Both men, represented by the same team of lawyers, allege they were fondled by Sandusky in his car during separate incidents in the mid-2000s. The first of the cases is set for trial in February.
Sandusky was convicted of sexually abusing 10 boys, including one in a locker room shower at Penn State in 2001. A graduate assistant who witnessed the shower incident reported it to university administrators, but they failed to alert police. Sandusky was not arrested until 10 years later when an anonymous tip led to a new investigation - and findings of a high-level cover-up.
As a result of the delay, Sandusky was able to go on to abuse more boys.
"I believe that our case, that we are going to present to a jury, will definitively show that individuals at the university - in addition to just the administrators - concretely knew there was abuse that Sandusky had committed prior to our client," said Brian Kent, lead attorney for a man listed as John Doe in one of the cases. He declined to elaborate.
Sandusky, a onetime assistant to the late Hall of Fame coach Joe Paterno, is serving 30 to 60 years in prison. Former Penn State President Graham Spanier and two other retired administrators, vice president Gary Schultz and athletic director Tim Curley, were convicted this year of child endangerment for failing to notify authorities in 2001 of the locker room complaint.
Penn State has already paid out $109 million to settle Sandusky abuse claims by at least 34 people. The university has not provided the amount of any individual settlement. To date, not one lawsuit over Sandusky abuse claims has gone to trial.
In the two pending cases, the university is accused of negligence and recklessness in its handling of complaints about Sandusky.
Penn State has declined comment. But in a court filing in the John Doe case, university lawyers argued Penn State "owes no legal duty to a young man it did not know, where the assault happened entirely off-campus" by a former employee not related to school business.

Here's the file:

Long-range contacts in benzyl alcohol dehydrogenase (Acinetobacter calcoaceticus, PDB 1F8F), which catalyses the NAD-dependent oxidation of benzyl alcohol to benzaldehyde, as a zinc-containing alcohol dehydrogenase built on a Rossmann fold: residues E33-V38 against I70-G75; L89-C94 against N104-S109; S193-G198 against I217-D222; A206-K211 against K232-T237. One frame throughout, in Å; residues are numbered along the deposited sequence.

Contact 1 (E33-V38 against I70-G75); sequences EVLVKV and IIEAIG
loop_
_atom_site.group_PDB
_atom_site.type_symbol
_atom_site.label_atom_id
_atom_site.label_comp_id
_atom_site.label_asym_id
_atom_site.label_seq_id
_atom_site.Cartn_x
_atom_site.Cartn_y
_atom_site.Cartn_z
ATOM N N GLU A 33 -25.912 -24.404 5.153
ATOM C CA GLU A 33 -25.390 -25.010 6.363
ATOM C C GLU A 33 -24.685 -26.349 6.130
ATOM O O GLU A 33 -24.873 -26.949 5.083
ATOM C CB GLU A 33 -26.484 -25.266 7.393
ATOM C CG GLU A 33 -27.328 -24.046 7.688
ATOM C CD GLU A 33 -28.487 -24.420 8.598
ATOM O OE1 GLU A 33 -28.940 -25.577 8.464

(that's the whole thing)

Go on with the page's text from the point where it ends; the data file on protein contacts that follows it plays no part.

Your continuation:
The school's lawyers have also argued that despite claims the university knew about prior abuse by Sandusky, "that knowledge does not give rise to a duty to supervise Sandusky after he left the university's employment or to warn all people who at some point in the future could come into contact with Sandusky, no matter when, where or how."
Sandusky, now 73, has not responded to either lawsuit. He refused to leave his prison cell when attorneys in the John Doe case arrived to depose him in April.
"They wanted to take his deposition and Jerry didn't want to be deposed," said Al Lindsay, Sandusky's appellate lawyer in the criminal case.
In June, the judge in the John Doe case granted a judgment against Sandusky, meaning he was deemed liable in the case. The trial will determine how much he might owe.
John Doe says he met Sandusky sometime around 2005 through The Second Mile, a now-defunct charity for at-risk youth that Sandusky founded in 1977 and used to meet and groom many of the young men he was convicted of molesting.
Sometime in early 2007, Sandusky took the boy to visit a football coach at Bucknell University. Sandusky began touching and rubbing the boy's thigh on the way there, behavior that continued when they ate pizza together afterward, according to the suit. On the way home, Sandusky "slowly slid his hand up (the boy's) thigh and began grabbing, squeezing, rubbing and fondling" his genitals.
The Jack Doe lawsuit says he was 16 or 17 in the summer of 2003 or 2004, attending an overnight summer ice hockey camp on university property, when other players soaked his clothing with water.
The suit alleges Sandusky retrieved some dry clothes for him, and the coach "insisted on staying in the room" while the boy changed, then offered to drive him to the nearby dorm.
Once inside Sandusky's car, the suit alleges Sandusky put his hand "into plaintiff's lap and onto his penis." The teen "wrestled off Sandusky's hand," prompting Sandusky to then reach back into his lap with both hands.
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